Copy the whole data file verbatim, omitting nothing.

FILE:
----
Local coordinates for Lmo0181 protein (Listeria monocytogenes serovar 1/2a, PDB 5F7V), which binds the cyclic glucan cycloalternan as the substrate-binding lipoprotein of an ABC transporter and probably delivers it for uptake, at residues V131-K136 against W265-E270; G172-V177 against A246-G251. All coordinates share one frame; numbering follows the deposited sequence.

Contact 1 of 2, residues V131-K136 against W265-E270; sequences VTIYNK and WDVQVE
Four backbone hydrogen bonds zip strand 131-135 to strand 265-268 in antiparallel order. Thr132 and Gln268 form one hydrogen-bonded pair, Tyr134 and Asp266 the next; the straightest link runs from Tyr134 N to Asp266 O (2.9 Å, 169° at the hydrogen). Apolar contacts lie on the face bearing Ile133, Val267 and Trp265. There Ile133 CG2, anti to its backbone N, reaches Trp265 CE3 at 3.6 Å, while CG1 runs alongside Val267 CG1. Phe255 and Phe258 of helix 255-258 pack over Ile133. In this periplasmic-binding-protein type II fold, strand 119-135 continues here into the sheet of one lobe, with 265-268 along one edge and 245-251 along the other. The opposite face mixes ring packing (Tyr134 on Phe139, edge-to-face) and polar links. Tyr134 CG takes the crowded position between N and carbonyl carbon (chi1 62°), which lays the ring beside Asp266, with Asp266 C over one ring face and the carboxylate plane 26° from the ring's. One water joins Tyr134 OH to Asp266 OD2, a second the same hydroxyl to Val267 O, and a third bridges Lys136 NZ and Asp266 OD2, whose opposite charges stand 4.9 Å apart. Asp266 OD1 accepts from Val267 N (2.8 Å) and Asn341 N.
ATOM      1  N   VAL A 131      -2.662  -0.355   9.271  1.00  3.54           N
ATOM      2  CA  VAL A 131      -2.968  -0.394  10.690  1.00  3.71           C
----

Local coordinates for Lmo0181 protein (Listeria monocytogenes serovar 1/2a, PDB 5F7V), which binds the cyclic glucan cycloalternan as the substrate-binding lipoprotein of an ABC transporter and probably delivers it for uptake, at residues V131-K136 against W265-E270; G172-V177 against A246-G251. All coordinates share one frame; numbering follows the deposited sequence.

Contact 1 of 2, residues V131-K136 against W265-E270; sequences VTIYNK and WDVQVE
Four backbone hydrogen bonds zip strand 131-135 to strand 265-268 in antiparallel order. Thr132 and Gln268 form one hydrogen-bonded pair, Tyr134 and Asp266 the next; the straightest link runs from Tyr134 N to Asp266 O (2.9 Å, 169° at the hydrogen). Apolar contacts lie on the face bearing Ile133, Val267 and Trp265. There Ile133 CG2, anti to its backbone N, reaches Trp265 CE3 at 3.6 Å, while CG1 runs alongside Val267 CG1. Phe255 and Phe258 of helix 255-258 pack over Ile133. In this periplasmic-binding-protein type II fold, strand 119-135 continues here into the sheet of one lobe, with 265-268 along one edge and 245-251 along the other. The opposite face mixes ring packing (Tyr134 on Phe139, edge-to-face) and polar links. Tyr134 CG takes the crowded position between N and carbonyl carbon (chi1 62°), which lays the ring beside Asp266, with Asp266 C over one ring face and the carboxylate plane 26° from the ring's. One water joins Tyr134 OH to Asp266 OD2, a second the same hydroxyl to Val267 O, and a third bridges Lys136 NZ and Asp266 OD2, whose opposite charges stand 4.9 Å apart. Asp266 OD1 accepts from Val267 N (2.8 Å) and Asn341 N.
ATOM      1  N   VAL A 131      -2.662  -0.355   9.271  1.00  3.54           N
ATOM      2  CA  VAL A 131      -2.968  -0.394  10.690  1.00  3.71           C